FacebookTwitterGoogle+RedditEmail

It’s Still Class Warfare

by DAVID MACARAY

It’s an old joke, but it bears repeating: An Oxford professor meets a former student on the street. He asks what he’s been up to lately. The student tells him he’s working on a doctoral thesis about the survival of the class system in the United States. The professor expresses surprise. “I didn’t think there was a class system in the United States,” he says. “Nobody does,” the student replies. “That’s how it survives.”

The growing chasm between the so-called middle-class and the rich, coupled with the on-going, systematic assault on organized labor, isn’t simply the result of some unfortunate decisions. Rather, it’s evidence of a well-oiled drive, led by Wall Street and its minions, to separate and segregate the working class from the rest of the economy. It’s class warfare, plain and simple, fought the way our “real” wars are now fought—heavily muscled and sanitized.

Because there’s no opposition (not the Congress, or the Church, or organized labor, or citizen groups), the timing couldn’t be more perfect. The rich and powerful are actively seizing all they can get, and they’re doing it boldly, audaciously, in broad daylight, in front of our eyes, making it reminiscent of those frontier land-grabs where they took everything they wanted, knowing no one could stop them.

So what can we do about it? Vote for progressives and hope for the best? Write to our congressmen? Write to the president?

Actually, we can write the president. Not that anything meaningful will result from it, but it’s easy to do. Anyone interested in getting an opinion heard, getting a gripe off their chest, presenting a personal manifesto, or simply hurling insults at the Oval Office can write to President Obama at this address: http://www.whitehouse.gov/contact/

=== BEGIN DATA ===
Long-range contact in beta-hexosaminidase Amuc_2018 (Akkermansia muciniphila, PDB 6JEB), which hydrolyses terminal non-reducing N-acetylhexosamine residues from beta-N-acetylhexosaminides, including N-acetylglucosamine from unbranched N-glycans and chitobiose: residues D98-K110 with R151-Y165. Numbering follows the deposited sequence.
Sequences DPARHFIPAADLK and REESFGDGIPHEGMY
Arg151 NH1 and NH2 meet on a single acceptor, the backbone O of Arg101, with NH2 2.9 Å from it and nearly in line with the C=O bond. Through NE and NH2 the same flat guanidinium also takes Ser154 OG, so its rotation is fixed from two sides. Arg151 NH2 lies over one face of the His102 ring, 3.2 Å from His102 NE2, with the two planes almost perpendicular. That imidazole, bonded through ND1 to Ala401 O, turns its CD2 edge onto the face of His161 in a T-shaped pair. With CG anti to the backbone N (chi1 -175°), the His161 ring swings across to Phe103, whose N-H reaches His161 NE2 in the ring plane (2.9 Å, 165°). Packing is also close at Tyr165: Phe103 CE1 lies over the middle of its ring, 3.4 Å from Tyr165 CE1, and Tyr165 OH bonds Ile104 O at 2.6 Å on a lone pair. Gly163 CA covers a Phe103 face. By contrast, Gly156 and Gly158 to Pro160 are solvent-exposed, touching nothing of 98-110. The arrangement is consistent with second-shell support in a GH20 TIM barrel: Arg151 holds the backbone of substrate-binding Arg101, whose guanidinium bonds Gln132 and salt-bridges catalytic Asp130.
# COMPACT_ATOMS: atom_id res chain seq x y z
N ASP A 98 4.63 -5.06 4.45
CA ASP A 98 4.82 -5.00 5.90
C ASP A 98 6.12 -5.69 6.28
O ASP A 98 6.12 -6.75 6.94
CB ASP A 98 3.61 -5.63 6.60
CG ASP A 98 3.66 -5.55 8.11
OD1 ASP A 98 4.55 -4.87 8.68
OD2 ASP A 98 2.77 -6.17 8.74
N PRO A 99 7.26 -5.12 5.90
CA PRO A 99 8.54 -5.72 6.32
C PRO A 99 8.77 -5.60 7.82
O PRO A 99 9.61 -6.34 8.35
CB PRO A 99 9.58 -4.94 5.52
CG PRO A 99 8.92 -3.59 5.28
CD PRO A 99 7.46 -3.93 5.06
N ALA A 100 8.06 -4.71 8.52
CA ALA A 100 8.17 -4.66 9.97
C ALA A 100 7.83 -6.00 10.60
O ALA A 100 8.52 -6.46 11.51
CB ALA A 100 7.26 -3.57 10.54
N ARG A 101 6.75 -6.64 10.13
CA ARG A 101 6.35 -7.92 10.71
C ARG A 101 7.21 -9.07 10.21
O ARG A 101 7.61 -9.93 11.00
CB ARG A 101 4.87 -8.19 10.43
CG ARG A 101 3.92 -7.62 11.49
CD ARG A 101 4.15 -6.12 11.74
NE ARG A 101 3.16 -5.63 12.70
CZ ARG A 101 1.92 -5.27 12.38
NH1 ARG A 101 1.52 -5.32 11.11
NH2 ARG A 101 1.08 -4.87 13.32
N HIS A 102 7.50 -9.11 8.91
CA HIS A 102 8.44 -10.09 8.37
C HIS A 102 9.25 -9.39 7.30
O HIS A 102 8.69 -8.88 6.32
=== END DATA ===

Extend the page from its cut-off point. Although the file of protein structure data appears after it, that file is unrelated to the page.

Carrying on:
It might take a month or two, but unless you’ve issued a death threat or written a particularly vulgar letter, you’ll get a response. Of course, it won’t be President Obama who writes you. Indeed, it’s unlikely he’ll even read your letter. Rather, it will a nameless and faceless intern assigned to mail duty who writes back.

Six or seven weeks ago I wrote the president, grousing about how pitifully little he’s done for working people. Beginning with his abandonment of the EFCA (Employee Free Choice Act, which would’ve made card-check the law of the land), and his appointment of his old Chicago crony, that anti-union shill Arne Duncan, as Secretary of Education, I lamented the fact that he has been a profound disappointment.

Because this was my first letter to the president, and because I had no idea how it would play out, I was more interested in testing the water than in overwhelming the man with a long list of grievances, or coming off as wildly aggressive. After all, isn’t that Ted Cruz’s job?

Accordingly, I avoided ideology. There was no mention of class distinctions, class warfare, class protests, dialectics, or the Democrats’ betrayal of the American worker. Instead, I politely expressed my surprise at his reluctance to use the bully pulpit to promote the virtues of organized labor, and very gingerly accused him of being either insincere or gutless when it came to supporting unions.

The following is his (his intern’s) response, filled with enough platitudes, weasel words, and assorted bullshit to give politicians a bad name. Had he (his intern) said, “Before you start bitching, fella, try dealing with a Congress whose sole goal is to see you fail,” I would’ve respected him. But instead, I got platitudes. And call me nitpicky, but I objected to his (his intern’s) use of the upper case in the word “Nation.”

Dear David:

Thank you for writing.  I have heard from many Americans about the concerns of working men and women, and I appreciate your perspective.

Since our Nation’s founding, we have relied on the firm resolve and commitment of working Americans.  These men and women are the backbone of our communities and power the engine of our economy.